For Now, these are all the basics you need to know to start Polygon modelling in Maya, if you need any help checkout or download the official Maya Help here:
write any problems/suggestions in the comments, I would be happy to help.
Step 4: The Feet
I started the model from the legs to the head, look at Figure (A)
The foot is pretty easy to make here's how I did it:
Take two rectangles and arrange them as shown, the angle of inclination and the length of the rectangles can be set as you need them be.
Select the rectangle on the bottom THEN the rectangle on the top, and go to (Remember in the polygon menu) Mesh>Booleans>Difference and there you have it, it should look just like shown in Step 2 Figure. Remember the order of selection is important, whenever using Booleans, the object last selected will affect the operation.
If you are using a more advanced or deprecated version of Maya than I am (2012), then the menu set could be different but the names are the same.
Use boolean tool to finish the rest of the modelling, in Step 3: A I took a couple of rectangles and used Booleans to make the stair case design. The rest of the steps you can take a look at the pictures (Step 3: A, B, C, D, E, F).
Think of the Booleans tool like welding and cutting, you Weld using Union and Cut using Difference.
Step 5: The Feet (Cont.)
The back foot is pretty much the same.
Figure (A): You can see the mid section highlighted in the foot,
Figure (B): The mid section's detailed view, In this figure, the key parts are numbered, for each parts' construction, look for the picture with that number.
Figure 1: The suspension system simply consists of three cylinders and a torus,
The Second part is divided as
2:1, 2:2, 2:3, 2:4, 2:5, 2:6, 2:7, 2:8- Steps for making the lights on the joint The tool used is the Extrude Tool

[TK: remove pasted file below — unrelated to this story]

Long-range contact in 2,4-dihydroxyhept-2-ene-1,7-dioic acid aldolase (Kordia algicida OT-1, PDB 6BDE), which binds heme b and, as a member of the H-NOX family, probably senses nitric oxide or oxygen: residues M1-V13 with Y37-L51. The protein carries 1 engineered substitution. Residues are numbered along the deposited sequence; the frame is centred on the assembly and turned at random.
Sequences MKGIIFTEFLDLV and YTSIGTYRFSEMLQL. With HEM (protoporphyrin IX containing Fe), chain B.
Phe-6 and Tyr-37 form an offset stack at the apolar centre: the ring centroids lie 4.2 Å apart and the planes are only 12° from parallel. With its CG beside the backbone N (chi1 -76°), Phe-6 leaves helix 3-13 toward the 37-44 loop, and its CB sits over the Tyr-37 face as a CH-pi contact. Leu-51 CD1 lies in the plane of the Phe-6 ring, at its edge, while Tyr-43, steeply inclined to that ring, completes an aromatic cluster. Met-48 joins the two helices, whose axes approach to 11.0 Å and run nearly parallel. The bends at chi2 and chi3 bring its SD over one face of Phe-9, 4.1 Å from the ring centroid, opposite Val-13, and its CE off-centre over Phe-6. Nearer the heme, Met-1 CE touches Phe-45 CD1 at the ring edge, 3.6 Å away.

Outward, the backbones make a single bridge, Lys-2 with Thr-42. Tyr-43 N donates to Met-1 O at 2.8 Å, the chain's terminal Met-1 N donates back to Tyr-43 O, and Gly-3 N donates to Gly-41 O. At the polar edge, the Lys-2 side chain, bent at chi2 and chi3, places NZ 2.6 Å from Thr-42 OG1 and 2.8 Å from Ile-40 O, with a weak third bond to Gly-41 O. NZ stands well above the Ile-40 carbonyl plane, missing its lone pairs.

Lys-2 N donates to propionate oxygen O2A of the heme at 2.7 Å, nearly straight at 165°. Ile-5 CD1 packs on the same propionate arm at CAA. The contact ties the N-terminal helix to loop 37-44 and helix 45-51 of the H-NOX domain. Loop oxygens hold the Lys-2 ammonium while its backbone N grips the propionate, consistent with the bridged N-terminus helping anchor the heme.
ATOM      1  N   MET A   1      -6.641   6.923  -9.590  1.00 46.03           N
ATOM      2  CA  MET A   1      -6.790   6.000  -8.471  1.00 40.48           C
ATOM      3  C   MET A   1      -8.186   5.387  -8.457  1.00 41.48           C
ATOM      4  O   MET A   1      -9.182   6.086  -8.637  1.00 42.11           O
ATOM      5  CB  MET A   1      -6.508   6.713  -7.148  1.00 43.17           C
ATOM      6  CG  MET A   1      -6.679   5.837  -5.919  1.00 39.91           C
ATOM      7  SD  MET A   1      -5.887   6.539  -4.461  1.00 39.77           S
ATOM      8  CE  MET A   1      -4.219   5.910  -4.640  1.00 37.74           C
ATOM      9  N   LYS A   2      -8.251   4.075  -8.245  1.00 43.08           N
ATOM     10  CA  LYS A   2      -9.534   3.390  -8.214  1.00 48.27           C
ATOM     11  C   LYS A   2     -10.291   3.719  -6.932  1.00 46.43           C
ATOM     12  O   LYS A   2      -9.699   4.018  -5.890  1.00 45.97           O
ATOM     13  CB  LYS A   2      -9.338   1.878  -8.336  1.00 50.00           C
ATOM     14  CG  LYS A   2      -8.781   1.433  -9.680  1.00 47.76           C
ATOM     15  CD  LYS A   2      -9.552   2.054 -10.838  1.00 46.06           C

2:9, 2:10, 2:11, 2:12- Steps for making the shield for the joints S
teps 4 and 5, you should be able to do them by yourself (Hint: use Booleans...lots of it), pretty easy (If you followed along...).
And Sorry for the lots of pics.
Step 6: The Legs
I used Bevel tool (Explained in the next step) in Figure (D) to get plane edges on the rectangle.
Step 7: The Leg (Cont.)
Figure (A:1, A:2, A:3, A:4) These show how to use the bevel tool, you can use extrude on the bevel edges to produce interesting results.
NOTE: If you use the scale tool, as I used in Figure A:2, know the difference: Scale tool changes the scale of the object, whereas the actual length , breadth or radius of any object is available in channel box>INPUTS.
Figure (B:1, B:2, B:3, B:4, B:5, B:6, B:7, B:8) I made the back panes, click the image to see the details.
Step 8: The Body
Figures A:1 to A:11 explain the structure and development of the body.
Step 9: The Body (Cont.)
Figures A:1 to A:11 are the instructions for the support object.
The rest of the components have already been discussed, and to keep the instructable from becoming very long, I will not show them. But please ask me in the comments if any problem arises.
Step 10: The Head of the Robot
Figure (B:2): I used the gear set to make a rough model of the space, the gear set was going to occupy in the head. of the robot.
Figure (B:6): Here to demonstrate the making of eye of the robot, I have divided the whole process into different steps, at each step, the blue line indicates where the tool operation is to occur, and the red line indicates the area where the operation occur'ed.
Step 11: The "Mini" Gun
The machine gun.
In Figure (C1): I explain how to build the various stages of the gun building,
In Figure (C2): I explain building the hood of the machine gun.
Step 12: The Laser
Figures A:1 to A:7 Shows the making of the barrel of the laser.
So this is the end of the instructable for now, i will try to make another one for rendering the model in Maya as shown on the intro page of this instructable.
Comment if you are having any problems with Maya or with the instructable.